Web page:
In Maxine Hong Kingston’s novel, The Woman Warrior, Kingston touches upon several aspects of life common to all. Her experiences as a child were illustrated through this book. People not of the Chinese culture were seen as ghosts in this child’s world. The similarities between Kingston’s childhood, and the reader’s help make this novel universally readable. The images created by Kinston, and the parallels between her life and others justify the creation of The Woman Warrior.
When writing an autobiography, it is the goal of the author to point out the lessons of her life to others. While the lessons expressed are not always unique, each has its purpose. Parent child differences are common; caused by changing times and beliefs. Kingston not only had to deal with the generation gap, but she had to deal with the dissimilar Chinese and American mindset and traditions. Kingston often explained in detail how her mother acts in certain situations. Maxine often felt embarrassed by her mom; when they received a wrong prescription, her mother wanted retribution from the pharmacist. It would be complex for Maxine to explain the situation to the store clerk, who would not understand. As a child such a situation is confusing, explaining to mom will not help, she is not American. Those who have not encountered a similar situation can still correlate the predicament the one’s experiences.
Telling stories is a tradition of many cultures. Parents tell of a mystical event, or sometimes of a person. Knowing the history of one’s ancestors is important. As a whole, people are always making mistakes; to correct them the error must be remembered so that the same act is not repeated. “S…
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…haman who would only treat those who were not dying. This was her way of making herself appear a better doctor. No one would want to be treated by a physician whose patients died. Maxine’s mother is also reluctant to show her Medical diploma from China. She said, “The sweat of hard work is not to be displayed. It is much more graceful to appear favored by the gods.”(??) Modesty is an attribute to one’s personality, an especially important one in Chinese culture.
Kingston recalls several events during her childhood in Stockton, during The Woman Warrior. No matter where one is from, one’s parent child relations have similarities to those told in this novel. In every life there are people considered outsiders, those outsiders are ghosts to certain people. The biographical events on which this book is based provide a universal foundation for Kingston’s novel.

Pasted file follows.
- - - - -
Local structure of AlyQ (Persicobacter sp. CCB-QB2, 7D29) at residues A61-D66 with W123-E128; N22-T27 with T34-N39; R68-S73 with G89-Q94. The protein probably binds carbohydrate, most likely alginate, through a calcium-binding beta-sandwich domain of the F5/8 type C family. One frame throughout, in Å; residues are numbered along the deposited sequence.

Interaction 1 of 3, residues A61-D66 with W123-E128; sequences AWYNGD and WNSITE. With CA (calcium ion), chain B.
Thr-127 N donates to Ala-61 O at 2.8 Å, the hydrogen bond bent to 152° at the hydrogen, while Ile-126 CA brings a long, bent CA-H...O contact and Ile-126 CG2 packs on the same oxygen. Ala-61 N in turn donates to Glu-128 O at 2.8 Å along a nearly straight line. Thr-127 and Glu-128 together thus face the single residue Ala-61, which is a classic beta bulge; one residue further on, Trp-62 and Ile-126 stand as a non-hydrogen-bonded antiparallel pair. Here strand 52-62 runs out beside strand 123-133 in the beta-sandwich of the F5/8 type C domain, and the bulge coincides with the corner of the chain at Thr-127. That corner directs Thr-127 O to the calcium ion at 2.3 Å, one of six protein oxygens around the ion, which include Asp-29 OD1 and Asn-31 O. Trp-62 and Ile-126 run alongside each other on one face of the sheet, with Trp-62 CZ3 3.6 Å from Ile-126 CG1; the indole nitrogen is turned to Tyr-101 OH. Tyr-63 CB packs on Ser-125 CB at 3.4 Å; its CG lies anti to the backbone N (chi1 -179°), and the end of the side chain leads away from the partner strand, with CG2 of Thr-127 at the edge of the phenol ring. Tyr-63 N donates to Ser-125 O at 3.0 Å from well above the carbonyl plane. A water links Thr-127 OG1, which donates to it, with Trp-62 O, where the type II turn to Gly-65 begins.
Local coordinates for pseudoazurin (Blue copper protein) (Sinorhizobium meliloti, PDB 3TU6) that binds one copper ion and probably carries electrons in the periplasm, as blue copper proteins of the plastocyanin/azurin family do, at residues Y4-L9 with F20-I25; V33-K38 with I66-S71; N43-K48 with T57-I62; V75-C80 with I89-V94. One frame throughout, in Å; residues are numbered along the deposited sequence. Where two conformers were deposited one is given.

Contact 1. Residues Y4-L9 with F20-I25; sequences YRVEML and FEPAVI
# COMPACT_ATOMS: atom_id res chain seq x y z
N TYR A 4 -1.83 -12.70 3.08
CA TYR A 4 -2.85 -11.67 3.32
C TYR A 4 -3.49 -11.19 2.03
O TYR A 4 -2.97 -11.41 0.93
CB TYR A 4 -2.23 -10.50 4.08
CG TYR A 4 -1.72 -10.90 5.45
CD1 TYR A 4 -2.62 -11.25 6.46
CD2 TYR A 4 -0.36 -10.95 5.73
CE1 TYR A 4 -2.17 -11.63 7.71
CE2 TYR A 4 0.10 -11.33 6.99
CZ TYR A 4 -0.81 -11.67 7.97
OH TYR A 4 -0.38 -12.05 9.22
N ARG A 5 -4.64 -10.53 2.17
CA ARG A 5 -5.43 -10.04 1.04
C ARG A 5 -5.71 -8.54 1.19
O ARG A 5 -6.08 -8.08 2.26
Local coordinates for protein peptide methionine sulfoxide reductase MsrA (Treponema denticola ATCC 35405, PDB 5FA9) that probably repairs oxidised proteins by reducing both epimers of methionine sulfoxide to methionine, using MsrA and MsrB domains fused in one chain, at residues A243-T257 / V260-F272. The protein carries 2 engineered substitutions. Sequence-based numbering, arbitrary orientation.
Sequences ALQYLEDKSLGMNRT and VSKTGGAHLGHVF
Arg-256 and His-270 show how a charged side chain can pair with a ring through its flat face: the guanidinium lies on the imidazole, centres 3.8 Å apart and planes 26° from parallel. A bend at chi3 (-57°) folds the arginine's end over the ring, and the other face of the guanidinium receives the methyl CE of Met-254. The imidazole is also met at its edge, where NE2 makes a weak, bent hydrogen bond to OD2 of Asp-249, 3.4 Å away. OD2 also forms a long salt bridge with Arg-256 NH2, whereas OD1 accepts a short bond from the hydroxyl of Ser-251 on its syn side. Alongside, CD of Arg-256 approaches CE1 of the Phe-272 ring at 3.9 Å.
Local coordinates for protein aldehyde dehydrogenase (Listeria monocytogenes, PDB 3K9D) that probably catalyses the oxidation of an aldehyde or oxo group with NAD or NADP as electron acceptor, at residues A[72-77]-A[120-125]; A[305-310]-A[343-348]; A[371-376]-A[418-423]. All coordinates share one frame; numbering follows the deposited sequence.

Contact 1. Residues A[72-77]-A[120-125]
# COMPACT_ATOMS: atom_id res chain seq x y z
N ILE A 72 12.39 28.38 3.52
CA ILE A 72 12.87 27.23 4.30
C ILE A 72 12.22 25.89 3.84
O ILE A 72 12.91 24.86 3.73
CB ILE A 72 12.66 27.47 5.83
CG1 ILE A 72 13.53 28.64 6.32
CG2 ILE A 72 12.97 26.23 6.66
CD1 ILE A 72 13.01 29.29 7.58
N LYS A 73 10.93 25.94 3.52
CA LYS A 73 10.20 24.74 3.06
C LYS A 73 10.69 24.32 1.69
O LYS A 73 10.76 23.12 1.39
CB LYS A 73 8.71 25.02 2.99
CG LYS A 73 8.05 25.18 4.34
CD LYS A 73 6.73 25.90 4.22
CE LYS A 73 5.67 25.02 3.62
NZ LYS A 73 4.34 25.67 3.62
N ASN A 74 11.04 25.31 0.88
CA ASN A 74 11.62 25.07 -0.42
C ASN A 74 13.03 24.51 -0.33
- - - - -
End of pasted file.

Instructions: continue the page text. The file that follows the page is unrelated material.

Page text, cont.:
Comparing the McCarthy Hearings and McCarthyism with The Crucible Witch Trials
Throughout the history of mankind, the misapplication of power, marring of souls have been a part of life. How does this affect us, why does it happen? Human emotion plays a major role in prejudice and the politics that surround it are evident in today’s society. Many things can define persecution. No matter how it is defined, it is a tragic event.
About three hundred years ago, the witch trials of Salem were a hot topic. Two young girls deceitfully accused a slave, Tituba of witchery. Soon, callous accusations flew and the joke became a sad, sad reality. Fearing punishment, the two girls kept the charade going. The Puritan religion had no way to publicly admit their sins, and things they regret. Because of this, the trials played a role as an outlet for the society’s misgivings. They had a way to express their feelings without being chastised. This anti-witch hysteria caused innocent people to die at the cry of others. In terror of being victimized themselves, people accused others of compacting with the devil. Hoping to possibly move the focus of the investigations elsewhere, many followed this unfortunate path. Hatred, denial, dread, perhaps even shock, were all driving factors behind the actions of the townspeople. In the end, almost two dozen innocent men and women were hanged, and hundreds charged or jailed.
Moving to a more recent incident, The “Red Scare” of the ’50s is a modern example of how a sophisticated people can be brought to such lows. Wanting to get the public’s attention, McCarthy spawned a massive anti-Soviet campaign. Searches for people working among us that believed in communist views or someone who might know such a person became commonplace. The crusade itself was based on non-existent claims that some government workers were communists. Senator McCarthy’s “proof” was never seen by anyone, further suggesting that his claims were little more than an attempt to intensify his political power base. Taking advantage of the public’s views of the Soviet Republic communist system, McCarthy did indeed become an influential power in the U.S. Senate. To gain support, he and Abby fed on worries of the general populace. Both of them had gone from a nobody, someone with little control over anyone but themselves, to someone who could control anyone they pleased. Like Abigail in “The Crucible,” his grapple of the situation soon crumbled leaving him dishonored.